Monthly Archives: November 2016

Venus Rises Kickstarter 

We have recently been given the fantastic opportunity to preview J G Birdsall’s Kickstarter project, Venus Rises EXORDIUM #1 .

Here we have the release notes and link to the Kickstarter project and of course a review by yours truly.

“In the near future, Earth is devastated by a chain of cataclysmic events leading to a pandemic collapse of governments. The human race narrowly escapes Earth with technology amassed by mega-corporations, and colonises Mars and Venus. As Venus becomes home to the working class, and Mars the seat of power, long-running political and cultural clashes return. Talk of revolution permeates the ether. Humankind finds itself once again at the crossroads of extinction as… VENUS RISES.
VENUS RISES is an independent, creator owned series by J. G. Birdsall. It was originally a live action web series, produced back in 2007. Relying heavily on physical sets, rather than green screen, it quickly became too costly to maintain. Production was shut down after just 3 episodes. In 2014, the remaining shooting scripts were adapted into a 2-parter comic book called “Venus Rises: Threshold.” It served as a proper ending to the web show.
EXORDIUM #1 (released this month) continues the adventure, this time chronicling the lives of Teresa (Terry) Holden and Hollister Pelt III, as the civil war between Venus and Mars unfolds around them.
Captain Terry Holden strives to keep her salvage business neutral in an ever escalating civil war, while Hollister Pelt is tasked to save his parent corporation from a hostile takeover. The two story lines will eventually merge into one as the new series unfolds.”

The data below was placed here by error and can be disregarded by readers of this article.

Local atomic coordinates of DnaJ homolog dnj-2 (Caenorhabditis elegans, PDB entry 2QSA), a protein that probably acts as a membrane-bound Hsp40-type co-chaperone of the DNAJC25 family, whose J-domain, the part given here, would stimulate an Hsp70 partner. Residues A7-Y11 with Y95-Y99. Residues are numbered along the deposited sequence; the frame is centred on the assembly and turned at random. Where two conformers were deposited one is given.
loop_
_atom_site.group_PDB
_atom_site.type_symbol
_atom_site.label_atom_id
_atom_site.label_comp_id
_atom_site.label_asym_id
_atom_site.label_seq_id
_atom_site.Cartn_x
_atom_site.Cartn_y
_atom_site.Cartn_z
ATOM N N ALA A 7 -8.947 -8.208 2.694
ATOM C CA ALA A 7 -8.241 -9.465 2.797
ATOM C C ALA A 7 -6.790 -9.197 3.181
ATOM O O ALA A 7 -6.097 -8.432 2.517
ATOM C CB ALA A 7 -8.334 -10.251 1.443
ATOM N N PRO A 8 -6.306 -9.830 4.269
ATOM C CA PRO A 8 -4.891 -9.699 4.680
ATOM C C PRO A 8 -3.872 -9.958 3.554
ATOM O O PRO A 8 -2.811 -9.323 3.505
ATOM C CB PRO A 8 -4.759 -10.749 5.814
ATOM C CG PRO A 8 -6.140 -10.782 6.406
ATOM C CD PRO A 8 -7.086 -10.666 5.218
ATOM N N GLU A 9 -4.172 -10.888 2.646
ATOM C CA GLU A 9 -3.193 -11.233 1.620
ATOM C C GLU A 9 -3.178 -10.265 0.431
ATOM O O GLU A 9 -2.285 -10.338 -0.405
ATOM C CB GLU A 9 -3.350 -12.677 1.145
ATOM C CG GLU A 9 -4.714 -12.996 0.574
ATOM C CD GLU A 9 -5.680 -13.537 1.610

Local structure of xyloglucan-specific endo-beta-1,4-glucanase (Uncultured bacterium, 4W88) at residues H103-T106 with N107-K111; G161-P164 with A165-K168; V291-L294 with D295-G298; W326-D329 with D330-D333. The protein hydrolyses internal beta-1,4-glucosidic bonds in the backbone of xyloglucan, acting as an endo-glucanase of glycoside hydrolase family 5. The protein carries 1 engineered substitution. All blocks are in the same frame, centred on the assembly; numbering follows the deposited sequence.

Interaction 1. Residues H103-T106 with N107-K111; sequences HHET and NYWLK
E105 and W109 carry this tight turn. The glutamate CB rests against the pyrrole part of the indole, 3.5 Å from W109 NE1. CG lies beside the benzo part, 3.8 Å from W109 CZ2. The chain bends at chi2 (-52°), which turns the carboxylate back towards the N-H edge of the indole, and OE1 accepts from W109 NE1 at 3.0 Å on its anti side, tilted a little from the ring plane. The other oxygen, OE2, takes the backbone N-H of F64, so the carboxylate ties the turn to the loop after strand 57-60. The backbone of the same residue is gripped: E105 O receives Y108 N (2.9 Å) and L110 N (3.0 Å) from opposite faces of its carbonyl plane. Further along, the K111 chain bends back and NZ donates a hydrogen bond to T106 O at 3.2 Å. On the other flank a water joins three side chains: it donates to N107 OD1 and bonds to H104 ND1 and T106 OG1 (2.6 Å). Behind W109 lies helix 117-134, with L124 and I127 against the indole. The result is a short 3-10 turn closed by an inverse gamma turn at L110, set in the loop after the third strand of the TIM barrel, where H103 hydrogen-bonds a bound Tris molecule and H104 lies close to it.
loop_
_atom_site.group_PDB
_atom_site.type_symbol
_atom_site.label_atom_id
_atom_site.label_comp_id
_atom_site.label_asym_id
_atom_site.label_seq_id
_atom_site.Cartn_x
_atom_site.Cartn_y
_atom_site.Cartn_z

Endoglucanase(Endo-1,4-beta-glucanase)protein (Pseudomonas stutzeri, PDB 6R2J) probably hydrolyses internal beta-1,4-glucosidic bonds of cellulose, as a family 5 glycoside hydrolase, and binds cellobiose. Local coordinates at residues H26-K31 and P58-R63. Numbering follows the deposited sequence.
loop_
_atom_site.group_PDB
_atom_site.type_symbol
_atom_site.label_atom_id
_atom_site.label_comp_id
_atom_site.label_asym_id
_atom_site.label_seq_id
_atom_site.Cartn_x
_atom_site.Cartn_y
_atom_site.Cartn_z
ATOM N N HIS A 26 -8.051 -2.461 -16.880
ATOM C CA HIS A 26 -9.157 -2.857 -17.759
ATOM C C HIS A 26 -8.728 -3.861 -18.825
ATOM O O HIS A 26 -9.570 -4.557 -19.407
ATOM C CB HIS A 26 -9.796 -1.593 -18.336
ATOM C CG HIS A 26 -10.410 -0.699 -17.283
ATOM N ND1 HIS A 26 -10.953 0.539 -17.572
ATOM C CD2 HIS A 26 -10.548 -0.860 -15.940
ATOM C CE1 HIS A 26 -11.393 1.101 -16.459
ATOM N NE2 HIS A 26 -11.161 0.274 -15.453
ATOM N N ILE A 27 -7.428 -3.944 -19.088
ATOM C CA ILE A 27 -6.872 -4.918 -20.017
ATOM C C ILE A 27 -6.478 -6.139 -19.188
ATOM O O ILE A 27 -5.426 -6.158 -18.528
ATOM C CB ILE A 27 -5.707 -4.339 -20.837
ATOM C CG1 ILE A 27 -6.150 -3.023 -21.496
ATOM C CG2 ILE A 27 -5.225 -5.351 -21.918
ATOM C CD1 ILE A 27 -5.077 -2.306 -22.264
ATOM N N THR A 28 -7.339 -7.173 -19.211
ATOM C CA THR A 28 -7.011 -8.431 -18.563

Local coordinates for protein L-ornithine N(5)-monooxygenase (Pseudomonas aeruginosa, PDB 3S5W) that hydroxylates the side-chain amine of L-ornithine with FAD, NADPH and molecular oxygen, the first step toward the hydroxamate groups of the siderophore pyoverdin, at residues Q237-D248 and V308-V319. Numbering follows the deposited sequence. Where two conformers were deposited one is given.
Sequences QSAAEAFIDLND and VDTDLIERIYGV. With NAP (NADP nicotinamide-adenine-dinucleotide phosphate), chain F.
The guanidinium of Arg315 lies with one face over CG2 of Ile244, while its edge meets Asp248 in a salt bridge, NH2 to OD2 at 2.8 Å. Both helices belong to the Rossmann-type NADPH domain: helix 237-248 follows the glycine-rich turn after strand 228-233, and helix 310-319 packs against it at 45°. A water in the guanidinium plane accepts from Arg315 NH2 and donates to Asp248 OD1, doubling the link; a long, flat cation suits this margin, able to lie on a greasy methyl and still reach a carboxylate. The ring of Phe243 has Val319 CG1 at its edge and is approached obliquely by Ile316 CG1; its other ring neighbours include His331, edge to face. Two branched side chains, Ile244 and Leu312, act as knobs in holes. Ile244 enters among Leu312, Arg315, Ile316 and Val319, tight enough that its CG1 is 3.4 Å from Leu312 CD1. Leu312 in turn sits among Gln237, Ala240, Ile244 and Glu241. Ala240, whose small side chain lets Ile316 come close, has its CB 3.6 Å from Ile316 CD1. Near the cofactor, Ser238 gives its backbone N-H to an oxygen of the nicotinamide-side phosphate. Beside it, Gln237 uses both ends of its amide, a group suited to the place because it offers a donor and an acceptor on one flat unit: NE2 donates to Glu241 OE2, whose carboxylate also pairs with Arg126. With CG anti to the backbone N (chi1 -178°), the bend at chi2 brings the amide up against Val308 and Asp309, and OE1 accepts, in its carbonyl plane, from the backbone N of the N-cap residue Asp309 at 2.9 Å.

From my perspective, this is an exceptionally well-written piece of science fiction, which goes into some detail about the science and engineering behind the story. It’s almost as if the creator has a degree in space travel!

It’s also a look into a possible dark, not-so-distant future of the human race. The artwork perfectly complements the excellent storyline, with vibrant colours that make the scenes pop off the page. I think it would be very well suited to an animated format as well.

In short, a great story with brilliant artwork and a great character base. I am certainly going to back this project; if you’d like to as well, you can find the Kickstarter project here: Venus Rises Kickstarter

Venus Rises Website
Venus Rises Web Store


Knight Review

Firstly, let me say how much I have enjoyed the character of Knight; the way the story looks and feels is brilliant and this is down to a great partnership of superb writing and amazing artwork. They work perfectly together, making the characters really come alive.

I appreciate a comic that introduces a character and takes the time at the beginning of the first issue to give the reader some backstory – a little of Knight’s history – giving a more rounded feel to our hero.

With every protagonist we need a villain or villains to face them and this series is no exception. This particular villain is interesting, fits the story perfectly and is just as well designed as the hero he opposes.